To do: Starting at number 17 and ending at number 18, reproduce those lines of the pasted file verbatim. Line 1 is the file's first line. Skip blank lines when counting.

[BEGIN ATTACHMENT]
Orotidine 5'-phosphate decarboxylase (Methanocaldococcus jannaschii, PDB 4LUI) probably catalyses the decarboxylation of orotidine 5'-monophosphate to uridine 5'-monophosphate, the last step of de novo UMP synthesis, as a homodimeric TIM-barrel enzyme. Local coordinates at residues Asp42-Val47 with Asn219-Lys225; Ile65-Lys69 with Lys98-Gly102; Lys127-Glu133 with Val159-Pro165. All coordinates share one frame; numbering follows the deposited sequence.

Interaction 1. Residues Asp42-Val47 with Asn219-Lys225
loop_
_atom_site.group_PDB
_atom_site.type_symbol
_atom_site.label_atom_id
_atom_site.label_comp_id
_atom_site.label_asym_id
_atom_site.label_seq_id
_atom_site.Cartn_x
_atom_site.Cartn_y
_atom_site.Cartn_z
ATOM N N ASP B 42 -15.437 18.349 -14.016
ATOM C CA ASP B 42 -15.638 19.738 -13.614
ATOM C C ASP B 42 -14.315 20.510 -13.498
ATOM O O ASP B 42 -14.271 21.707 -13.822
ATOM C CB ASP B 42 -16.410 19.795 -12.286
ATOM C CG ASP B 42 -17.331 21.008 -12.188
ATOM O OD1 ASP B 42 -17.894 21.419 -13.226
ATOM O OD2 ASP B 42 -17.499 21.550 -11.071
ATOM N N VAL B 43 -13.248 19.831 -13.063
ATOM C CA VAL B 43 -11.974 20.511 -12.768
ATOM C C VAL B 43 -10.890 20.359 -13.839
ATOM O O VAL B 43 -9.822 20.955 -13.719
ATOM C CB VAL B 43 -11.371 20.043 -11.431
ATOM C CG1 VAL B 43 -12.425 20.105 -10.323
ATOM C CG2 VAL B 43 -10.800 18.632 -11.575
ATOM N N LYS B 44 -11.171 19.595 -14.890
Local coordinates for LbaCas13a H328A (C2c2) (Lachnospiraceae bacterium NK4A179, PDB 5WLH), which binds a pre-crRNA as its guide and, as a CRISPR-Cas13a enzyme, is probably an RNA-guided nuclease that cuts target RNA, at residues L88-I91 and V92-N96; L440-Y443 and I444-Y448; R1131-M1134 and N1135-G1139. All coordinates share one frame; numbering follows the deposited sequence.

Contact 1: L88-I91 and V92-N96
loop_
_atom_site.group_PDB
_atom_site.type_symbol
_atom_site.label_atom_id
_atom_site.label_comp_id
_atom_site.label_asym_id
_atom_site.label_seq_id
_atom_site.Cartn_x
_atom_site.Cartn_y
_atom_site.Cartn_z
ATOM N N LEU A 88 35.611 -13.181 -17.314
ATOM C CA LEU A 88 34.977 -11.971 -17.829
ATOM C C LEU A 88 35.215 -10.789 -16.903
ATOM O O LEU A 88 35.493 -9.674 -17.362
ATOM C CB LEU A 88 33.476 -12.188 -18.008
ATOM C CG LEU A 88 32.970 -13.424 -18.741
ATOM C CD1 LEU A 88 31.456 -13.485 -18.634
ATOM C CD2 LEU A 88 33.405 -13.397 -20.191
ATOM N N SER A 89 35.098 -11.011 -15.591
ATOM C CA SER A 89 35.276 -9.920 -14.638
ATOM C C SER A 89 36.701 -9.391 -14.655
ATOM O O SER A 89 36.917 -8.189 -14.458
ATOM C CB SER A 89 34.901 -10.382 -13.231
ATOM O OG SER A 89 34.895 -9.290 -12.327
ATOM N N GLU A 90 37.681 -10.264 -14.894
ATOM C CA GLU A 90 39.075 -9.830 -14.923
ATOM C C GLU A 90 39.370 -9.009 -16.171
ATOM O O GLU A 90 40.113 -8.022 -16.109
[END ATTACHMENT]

ATOM C CB ASP B 42 -16.410 19.795 -12.286
ATOM C CG ASP B 42 -17.331 21.008 -12.188